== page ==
The same RT panelist said the older generations were more apt to want escapism romance. And, sorry to break it to the world, but at some point in the not too distant future the younger generation will become the older generation. So we authors need to care what these youngin’s think–today.

(Side note: Have you heard about the rich kids of Instagram? Well, lest you think everyone young is rolling pennies at night, take a gander at THIS.)

Back to our blog post at hand. Do these predictions mean tales of the wealthy whisking away the innocent virgin to unimaginable pleasures and private islands will go away? Is the billionaire erotic romance market, gulp, fading?

Nope. Not. Even. Close. So say, I, and not because I publish a billionaire erotic romance series. Scout’s honor.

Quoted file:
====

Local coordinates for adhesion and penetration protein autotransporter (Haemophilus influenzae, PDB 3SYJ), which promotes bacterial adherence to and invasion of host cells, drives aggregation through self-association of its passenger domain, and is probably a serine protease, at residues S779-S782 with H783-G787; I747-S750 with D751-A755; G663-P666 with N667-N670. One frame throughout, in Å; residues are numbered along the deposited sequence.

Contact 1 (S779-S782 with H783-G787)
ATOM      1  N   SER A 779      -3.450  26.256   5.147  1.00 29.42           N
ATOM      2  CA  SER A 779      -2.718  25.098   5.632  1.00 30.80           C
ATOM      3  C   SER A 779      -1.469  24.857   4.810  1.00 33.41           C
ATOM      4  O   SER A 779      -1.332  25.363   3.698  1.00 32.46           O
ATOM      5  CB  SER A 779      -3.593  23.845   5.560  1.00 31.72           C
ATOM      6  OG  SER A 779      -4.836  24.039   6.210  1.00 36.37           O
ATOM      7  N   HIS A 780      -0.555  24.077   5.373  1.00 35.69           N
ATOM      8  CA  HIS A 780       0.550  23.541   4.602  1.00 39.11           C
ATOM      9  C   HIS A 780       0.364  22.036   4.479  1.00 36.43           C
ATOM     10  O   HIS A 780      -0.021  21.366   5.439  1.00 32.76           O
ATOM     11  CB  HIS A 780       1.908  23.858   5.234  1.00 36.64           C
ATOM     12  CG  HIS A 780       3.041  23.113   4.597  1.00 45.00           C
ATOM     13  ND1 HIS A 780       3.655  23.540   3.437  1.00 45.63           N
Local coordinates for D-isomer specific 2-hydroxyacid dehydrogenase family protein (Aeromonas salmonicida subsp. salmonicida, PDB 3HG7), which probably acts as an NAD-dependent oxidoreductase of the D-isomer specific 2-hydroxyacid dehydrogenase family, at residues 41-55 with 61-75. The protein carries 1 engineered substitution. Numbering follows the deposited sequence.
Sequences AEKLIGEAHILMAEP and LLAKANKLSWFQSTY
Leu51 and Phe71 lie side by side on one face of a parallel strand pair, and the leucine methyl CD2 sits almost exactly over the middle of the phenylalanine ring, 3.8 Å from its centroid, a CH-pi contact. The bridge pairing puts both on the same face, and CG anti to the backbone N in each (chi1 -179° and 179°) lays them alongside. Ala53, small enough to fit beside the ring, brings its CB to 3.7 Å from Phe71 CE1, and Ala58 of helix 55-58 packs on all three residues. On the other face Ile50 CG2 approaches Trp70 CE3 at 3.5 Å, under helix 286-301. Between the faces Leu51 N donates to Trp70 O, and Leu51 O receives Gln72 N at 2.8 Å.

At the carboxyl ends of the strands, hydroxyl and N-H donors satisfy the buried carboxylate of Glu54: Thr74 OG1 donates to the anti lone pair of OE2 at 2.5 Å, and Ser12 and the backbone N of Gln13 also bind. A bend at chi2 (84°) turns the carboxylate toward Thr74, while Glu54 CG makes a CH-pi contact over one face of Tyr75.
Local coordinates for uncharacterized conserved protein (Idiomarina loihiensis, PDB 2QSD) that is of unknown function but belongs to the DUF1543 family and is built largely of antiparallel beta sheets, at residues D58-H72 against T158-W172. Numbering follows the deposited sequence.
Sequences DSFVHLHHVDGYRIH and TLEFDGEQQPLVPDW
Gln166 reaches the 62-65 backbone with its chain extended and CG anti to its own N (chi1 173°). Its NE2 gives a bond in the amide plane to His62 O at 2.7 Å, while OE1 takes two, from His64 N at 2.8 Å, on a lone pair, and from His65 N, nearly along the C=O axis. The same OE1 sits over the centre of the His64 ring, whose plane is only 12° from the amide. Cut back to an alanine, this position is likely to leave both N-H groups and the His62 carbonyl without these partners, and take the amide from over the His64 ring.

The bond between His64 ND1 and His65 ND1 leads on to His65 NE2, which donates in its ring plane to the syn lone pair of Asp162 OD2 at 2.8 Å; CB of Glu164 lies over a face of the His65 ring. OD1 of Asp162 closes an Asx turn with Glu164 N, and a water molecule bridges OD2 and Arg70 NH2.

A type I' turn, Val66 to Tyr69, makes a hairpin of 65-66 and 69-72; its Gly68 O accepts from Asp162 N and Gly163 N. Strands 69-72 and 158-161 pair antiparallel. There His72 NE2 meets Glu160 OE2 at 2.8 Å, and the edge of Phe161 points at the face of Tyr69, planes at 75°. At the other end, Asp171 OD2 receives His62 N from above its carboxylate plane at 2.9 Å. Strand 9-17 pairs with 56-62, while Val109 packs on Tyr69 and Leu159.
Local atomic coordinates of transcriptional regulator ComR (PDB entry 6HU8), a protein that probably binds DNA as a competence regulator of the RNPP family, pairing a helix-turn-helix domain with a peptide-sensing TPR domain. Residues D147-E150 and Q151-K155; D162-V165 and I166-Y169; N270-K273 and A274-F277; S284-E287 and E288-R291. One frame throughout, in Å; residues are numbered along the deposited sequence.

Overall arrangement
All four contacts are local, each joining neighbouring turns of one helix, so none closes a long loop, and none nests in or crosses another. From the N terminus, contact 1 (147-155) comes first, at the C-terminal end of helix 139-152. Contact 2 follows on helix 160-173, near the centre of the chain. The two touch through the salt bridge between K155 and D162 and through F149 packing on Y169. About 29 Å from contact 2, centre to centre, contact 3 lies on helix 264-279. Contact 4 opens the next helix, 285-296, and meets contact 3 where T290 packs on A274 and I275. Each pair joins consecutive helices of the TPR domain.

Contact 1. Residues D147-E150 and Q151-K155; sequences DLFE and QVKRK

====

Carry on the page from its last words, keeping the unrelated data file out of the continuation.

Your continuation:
Google images return results when you ask for “billionaire romance.” Thousands! Millions!

 

The Guardian recently published an article on this very topic, triggered by the recent Fifty Shades movie. (Read about my and Madeline Iva’s opinion on the movie here). How could anyone NOT click on an article with the headline, Filthy rich: our tortured love affair with wealth porn.

Wealth porn means accepting that someone is more interesting after seeing their stock portfolio. Kind of like being a virtual gold digger (guilty!). After all, many have said if Christian Grey lived in a trailer, he’d be considered an abuser. The fact he has a penthouse in Seattle’s most expensive building makes his, ahem, viewpoints and behavior around kink okay.

Back to the topic at hand. Forget that in real life millionaires and billionaires rarely have time for Saturday strolls with the family in the park, let alone time to jet off to Japan for sushi. Unless one has inherited a fortune, it takes an obscene amount of office face time to purchase luxury living. But in books, they have oodles of time to lavish attention and resources on their heroines. Thank goodness. I get enough reality in, well, real life.

Below are my super-non-scientific reasons why the super rich will grace our book’s pages for years to come and readers will love it–even the Millennials.